2. A Welcoming Space
Guiding yoga at Alternatives Holistic Health and Wellness Center in Appleton, WI has been on of the most rewarding experiences I’ve had in my 4+ years of teaching. The space houses several offices for practitioners of various health and wellness practices, including massage, chiropractic, esthetics, physical therapy, Feng Shui, reiki, and mental health services. Whether it’s the decor, the calming sound of fountains, the soft music playing as you enter, or simply the healing energy from a building filled with professional wellness providers who have a genuine care and desire to help others, the space is welcoming to all.
Another space in which I’ve had the opportunity and pleasure of teaching is Brillion Community Center. And while that gig is on pause for the moment, I’d started seeing a greater diversity of students. Typically, the people who come to my classes are middle-aged to older women, however in 2019, a couple of older men started coming to class, one 80-something year old prompted by his children as a way to help keep him active and work out muscle tension. Brillion is a very small town in Wisconsin with limited resources for yoga or other wellness practices that might seem to some more fringe, so being able to offer this healing practice and see both men and women open to moving in and through poses that can be both challenging and vulnerable.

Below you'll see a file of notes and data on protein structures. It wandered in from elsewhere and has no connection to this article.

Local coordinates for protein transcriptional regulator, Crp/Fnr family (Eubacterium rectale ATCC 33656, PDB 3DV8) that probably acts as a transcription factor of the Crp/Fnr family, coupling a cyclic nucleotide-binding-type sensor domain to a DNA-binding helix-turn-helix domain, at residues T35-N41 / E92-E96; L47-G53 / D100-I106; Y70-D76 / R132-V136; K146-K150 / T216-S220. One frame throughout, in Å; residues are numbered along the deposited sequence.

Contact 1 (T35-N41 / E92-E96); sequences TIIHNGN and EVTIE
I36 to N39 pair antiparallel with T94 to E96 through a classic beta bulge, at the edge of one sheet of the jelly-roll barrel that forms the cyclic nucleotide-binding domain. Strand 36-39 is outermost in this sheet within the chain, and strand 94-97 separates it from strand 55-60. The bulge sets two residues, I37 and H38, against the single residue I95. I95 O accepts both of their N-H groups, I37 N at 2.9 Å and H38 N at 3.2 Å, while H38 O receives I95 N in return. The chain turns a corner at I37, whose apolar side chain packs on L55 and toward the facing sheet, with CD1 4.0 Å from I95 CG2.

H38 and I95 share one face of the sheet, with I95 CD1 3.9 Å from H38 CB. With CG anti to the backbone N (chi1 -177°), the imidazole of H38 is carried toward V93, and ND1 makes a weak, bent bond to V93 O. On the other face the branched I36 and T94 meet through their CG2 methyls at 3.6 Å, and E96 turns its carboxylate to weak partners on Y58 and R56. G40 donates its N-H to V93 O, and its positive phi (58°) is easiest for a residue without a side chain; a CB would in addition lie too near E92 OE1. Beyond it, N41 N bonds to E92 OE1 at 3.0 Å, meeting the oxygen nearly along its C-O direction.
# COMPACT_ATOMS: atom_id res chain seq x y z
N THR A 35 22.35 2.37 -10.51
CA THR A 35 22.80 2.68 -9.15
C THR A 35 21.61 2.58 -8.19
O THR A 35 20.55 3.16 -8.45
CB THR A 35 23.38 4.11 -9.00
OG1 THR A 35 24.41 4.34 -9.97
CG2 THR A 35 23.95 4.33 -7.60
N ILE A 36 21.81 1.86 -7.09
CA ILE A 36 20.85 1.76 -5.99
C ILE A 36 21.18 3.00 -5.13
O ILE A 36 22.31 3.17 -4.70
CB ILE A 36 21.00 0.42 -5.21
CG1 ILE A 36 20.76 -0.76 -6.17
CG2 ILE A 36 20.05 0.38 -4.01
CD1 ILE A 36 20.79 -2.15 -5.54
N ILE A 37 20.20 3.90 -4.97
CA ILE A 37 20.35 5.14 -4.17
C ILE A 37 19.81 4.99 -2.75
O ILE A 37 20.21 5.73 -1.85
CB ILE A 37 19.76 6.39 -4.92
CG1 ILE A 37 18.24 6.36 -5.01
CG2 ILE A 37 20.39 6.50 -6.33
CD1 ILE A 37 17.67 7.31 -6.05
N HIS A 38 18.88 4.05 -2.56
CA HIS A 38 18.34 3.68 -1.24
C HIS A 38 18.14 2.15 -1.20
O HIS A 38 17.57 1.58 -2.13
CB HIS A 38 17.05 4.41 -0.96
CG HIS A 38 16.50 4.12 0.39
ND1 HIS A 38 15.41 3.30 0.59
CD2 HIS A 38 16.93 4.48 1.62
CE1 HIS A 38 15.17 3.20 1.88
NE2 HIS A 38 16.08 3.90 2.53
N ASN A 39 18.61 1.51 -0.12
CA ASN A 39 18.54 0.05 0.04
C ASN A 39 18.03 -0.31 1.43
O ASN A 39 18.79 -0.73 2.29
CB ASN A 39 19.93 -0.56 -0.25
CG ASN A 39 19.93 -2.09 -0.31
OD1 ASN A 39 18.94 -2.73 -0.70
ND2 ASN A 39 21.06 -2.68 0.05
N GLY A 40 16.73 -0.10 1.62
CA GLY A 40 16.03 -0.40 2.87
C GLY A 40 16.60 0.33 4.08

Ultimately my teaching style creates an atmosphere that allows all ages, genders, body types, etc… to feel comfortable. I use some Sanskrit (an ancient language of India, used mostly in Hindu texts, and in yoga often used to describe poses) as an homage to the origins of the practice, but do limit it for the greater comprehension and comfort of my students. Most people in yoga class aren’t there for a history lesson or to learn a new language, but to learn how to increase strength, range of motion, balance, and relieve stress through physical movement. I often provide props to help students find success in poses wherever they are at. Men tend to have more tension through hamstrings and hips, and so providing a blanket or block to sit on in seated forward folds can allow for more support, and with that support, freedom to move. People across genders come to my yoga classes because they know they will be supported and welcomed. I’m not going to tell you to check your ego at the door (I don’t always do that myself), and I’m not going to ask that you be something you’re not. I’m here to guide your practice wherever you’re at in life, whatever you’re dealing with, whoever you are. All you have to do is show up and move.